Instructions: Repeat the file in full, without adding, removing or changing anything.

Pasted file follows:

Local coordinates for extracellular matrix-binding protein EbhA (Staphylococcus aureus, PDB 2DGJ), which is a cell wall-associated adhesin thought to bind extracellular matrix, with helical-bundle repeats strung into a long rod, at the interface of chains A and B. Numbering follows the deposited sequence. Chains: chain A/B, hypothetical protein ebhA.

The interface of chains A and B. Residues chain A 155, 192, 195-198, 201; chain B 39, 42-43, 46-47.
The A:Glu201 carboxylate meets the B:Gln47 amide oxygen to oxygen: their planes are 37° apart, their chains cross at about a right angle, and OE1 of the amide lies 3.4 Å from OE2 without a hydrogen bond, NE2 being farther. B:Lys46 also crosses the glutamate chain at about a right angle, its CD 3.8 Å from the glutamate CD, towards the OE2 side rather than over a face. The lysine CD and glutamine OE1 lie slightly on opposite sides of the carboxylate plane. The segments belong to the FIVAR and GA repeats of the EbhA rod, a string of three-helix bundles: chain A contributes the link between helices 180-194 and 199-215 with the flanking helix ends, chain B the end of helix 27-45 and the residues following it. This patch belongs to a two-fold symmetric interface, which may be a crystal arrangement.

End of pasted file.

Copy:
Local coordinates for extracellular matrix-binding protein EbhA (Staphylococcus aureus, PDB 2DGJ), which is a cell wall-associated adhesin thought to bind extracellular matrix, with helical-bundle repeats strung into a long rod, at the interface of chains A and B. Numbering follows the deposited sequence. Chains: chain A/B, hypothetical protein ebhA.

The interface of chains A and B. Residues chain A 155, 192, 195-198, 201; chain B 39, 42-43, 46-47.
The A:Glu201 carboxylate meets the B:Gln47 amide oxygen to oxygen: their planes are 37° apart, their chains cross at about a right angle, and OE1 of the amide lies 3.4 Å from OE2 without a hydrogen bond, NE2 being farther. B:Lys46 also crosses the glutamate chain at about a right angle, its CD 3.8 Å from the glutamate CD, towards the OE2 side rather than over a face. The lysine CD and glutamine OE1 lie slightly on opposite sides of the carboxylate plane. The segments belong to the FIVAR and GA repeats of the EbhA rod, a string of three-helix bundles: chain A contributes the link between helices 180-194 and 199-215 with the flanking helix ends, chain B the end of helix 27-45 and the residues following it. This patch belongs to a two-fold symmetric interface, which may be a crystal arrangement.